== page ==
Introduction to Empires

World politics is the ultimate contest for power, despite the rhetoric idealistic assumptions that it is not, as the contest for empire continues to play out. History bears record of empires that span the scope of history, culture and time, the constant paradigm, and the rulers of many of these empires stand out as some of the most imposing individuals in history. These figures include Nebuchadnezzar, Cyrus the Great, Alexander the Great, Julius Caesar, Genghis Khan, Tamerlaine, and Napoleon (who brought the concept of total war into modern usage). All loom large in historical memory and need no introduction after hundreds or thousands of years. Once empires are established the only questions remaining are how large and all-compassing do they become, to what extent are their rulers willing to go to in order to maintain power, and when will they collapse or how will they evolve into future arrangements of power.

Perhaps the biggest fallacy is that the age of empires has passed. Serious critics and analysts of power tend to either acknowledge the reality, or grudgingly brush up against the imperial power structure with brief mention of a fraction of its size and scope.

Most historians consider the advent of ancient Sumer as the dawn of civilization, with the Near East being the place where sophisticated culture was born. Agricultural advances due to fertile land and irrigation on the alluvial plain resulted in surplus food supply, giving rise to a network of cities and towns, where cuneiform writing, arts, pottery, commerce and warfare led to the ancient Sumerians being an organized body of people who became semi-urbanized and who led the way for integrated human communities in a central region of the world’s largest landmass during a crucial timeframe of human development. It was shortly thereafter that great empires came onto the scene, and their ingenuity and adaptation for warfare and mass organized violence would be a major force in history.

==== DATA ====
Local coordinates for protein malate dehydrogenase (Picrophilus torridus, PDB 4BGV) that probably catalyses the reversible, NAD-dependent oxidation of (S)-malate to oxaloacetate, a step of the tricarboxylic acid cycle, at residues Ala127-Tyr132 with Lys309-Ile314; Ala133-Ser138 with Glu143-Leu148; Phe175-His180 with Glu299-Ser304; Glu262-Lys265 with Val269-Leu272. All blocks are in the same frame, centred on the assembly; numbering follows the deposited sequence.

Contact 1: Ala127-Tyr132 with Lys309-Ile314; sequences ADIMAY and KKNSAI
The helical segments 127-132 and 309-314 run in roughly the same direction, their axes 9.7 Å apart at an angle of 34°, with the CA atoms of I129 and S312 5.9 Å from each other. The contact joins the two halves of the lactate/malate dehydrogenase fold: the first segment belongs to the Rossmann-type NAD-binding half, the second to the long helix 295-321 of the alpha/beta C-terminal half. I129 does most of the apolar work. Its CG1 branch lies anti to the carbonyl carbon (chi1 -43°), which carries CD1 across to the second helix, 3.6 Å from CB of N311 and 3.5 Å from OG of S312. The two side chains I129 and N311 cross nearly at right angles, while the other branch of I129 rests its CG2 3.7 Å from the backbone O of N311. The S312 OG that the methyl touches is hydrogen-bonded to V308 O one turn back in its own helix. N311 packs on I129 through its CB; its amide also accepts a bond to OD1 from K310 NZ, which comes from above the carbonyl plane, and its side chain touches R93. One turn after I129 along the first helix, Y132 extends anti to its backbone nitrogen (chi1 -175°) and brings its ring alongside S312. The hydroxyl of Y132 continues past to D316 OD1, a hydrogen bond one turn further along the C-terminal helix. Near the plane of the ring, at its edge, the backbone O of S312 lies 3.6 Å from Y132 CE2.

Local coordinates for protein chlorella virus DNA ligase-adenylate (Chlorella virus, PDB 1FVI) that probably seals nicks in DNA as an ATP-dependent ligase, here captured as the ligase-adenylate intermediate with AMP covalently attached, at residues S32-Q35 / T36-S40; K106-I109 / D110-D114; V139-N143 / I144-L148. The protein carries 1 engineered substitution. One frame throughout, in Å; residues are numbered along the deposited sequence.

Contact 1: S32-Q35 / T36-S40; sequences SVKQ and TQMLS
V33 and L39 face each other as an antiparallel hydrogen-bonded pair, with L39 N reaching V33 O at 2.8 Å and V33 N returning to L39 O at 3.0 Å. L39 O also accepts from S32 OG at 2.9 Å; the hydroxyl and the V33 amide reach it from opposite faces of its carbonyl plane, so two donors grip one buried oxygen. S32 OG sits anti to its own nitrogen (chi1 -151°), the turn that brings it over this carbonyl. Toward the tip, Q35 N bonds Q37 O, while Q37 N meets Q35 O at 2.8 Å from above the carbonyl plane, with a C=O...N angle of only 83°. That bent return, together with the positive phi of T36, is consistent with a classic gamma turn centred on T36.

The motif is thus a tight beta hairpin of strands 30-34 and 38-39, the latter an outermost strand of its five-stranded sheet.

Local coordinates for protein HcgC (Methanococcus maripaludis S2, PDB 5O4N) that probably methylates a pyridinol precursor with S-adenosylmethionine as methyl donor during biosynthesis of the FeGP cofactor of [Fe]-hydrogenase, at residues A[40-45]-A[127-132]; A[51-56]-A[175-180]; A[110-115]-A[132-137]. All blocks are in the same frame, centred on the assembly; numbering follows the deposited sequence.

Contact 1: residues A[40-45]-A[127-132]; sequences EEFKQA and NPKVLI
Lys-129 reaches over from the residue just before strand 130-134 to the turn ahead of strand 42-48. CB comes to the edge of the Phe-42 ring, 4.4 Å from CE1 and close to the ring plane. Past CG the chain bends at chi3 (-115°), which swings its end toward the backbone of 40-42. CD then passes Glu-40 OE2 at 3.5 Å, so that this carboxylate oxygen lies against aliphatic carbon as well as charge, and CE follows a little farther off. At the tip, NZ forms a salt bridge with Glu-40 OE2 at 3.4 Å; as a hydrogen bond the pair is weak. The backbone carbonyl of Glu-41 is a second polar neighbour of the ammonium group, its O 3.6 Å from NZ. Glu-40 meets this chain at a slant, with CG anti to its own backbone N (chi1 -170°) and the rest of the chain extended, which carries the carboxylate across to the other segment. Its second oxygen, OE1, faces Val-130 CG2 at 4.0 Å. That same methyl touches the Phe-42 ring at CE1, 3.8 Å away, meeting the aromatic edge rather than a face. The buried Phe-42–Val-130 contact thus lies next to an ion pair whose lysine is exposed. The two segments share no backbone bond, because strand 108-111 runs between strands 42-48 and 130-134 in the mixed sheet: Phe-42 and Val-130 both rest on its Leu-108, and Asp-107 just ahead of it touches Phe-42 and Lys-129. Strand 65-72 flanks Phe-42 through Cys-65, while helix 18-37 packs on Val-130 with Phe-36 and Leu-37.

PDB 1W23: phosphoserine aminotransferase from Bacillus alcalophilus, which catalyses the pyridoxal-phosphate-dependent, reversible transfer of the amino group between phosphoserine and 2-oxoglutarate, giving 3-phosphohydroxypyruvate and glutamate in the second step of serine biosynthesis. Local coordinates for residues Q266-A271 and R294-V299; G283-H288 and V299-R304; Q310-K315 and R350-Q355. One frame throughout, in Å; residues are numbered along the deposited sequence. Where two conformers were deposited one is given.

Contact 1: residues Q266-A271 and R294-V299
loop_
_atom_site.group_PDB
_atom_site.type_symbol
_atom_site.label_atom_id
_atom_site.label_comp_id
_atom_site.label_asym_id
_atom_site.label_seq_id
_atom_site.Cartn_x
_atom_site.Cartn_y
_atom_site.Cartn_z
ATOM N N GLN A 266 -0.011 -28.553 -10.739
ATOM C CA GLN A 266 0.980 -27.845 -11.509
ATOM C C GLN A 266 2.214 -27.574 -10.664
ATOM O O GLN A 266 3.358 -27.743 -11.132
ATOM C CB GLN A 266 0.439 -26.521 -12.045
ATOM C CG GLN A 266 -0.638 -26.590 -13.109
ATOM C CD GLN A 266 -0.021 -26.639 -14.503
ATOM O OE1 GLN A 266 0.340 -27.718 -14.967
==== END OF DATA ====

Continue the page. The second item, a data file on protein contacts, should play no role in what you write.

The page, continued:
Prosperity and development would be complemented by domination and subjugation. With the invention of the chariot, skilled archers, and more military innovations such as the use of siege machinery, heavy cavalry and the phalanx, humanity was set on a course of competition and power politics that has never ended, only one which takes on new forms. While the manifestations of power grow in complexity and deadly force, they are in essence the same. The evolution of bureaucracy is also a key factor in the spread and durability of empires long after peoples have been conquered. Transnational imperialism has existed for virtually all of recorded history. Human history is a story of the exercise of power on a mass scale, and this paradigm is essential to understand the key forces that have been in various stages of development over the last 5,000 years, leading up to the human discourse of power we see emerging in our current global era. A key component of history is the development and interaction of empires.

The official or mainstream line of thought is either that none exist, or that imperial configurations should not be compared with ancient powers, though some do acknowledge that empires could return. While empires each have their own peculiar or particular facets of obtaining, consolidating and maintaining power, each empire has its own individual stamp or mark in the manner it wishes to be acknowledged and obeyed by subject peoples. There are in fact 3 imperial regimes as of now (USA, China and the EU) with a 4th much more potent and deliberate imperial machine in the making – the UN system. British historian Niall Ferguson asks: “For what else are the five permanent members of the U.N. Security Council if not a cozy club of past empires?” [1]

In the 21st century the growing tension between nation-states and international or multinational organizations is the new battleground of empire. It involves a constant effort to shape the dialogue and discourse in terms of formal governance and a dramatic shift from national to global governance.

The United Nations system is a vast web of bureaucratic agencies and expanding organizations that are mandating policies and laws within nations all over the globe. The expansive and transformative nature of this system deserves more intensive study and a more balanced outlook in the face of the potential for abuse and imperial behavior on the part of the UN and its subsidiaries or related organizations. It constitutes the beating heart of a global empire that has the potential to mandate and govern humanity on an unparalleled scale compared with previous historical precedents. Only an honest presentation of the facts can bring deeper awareness to global citizens who wish to preserve their rights and freedoms.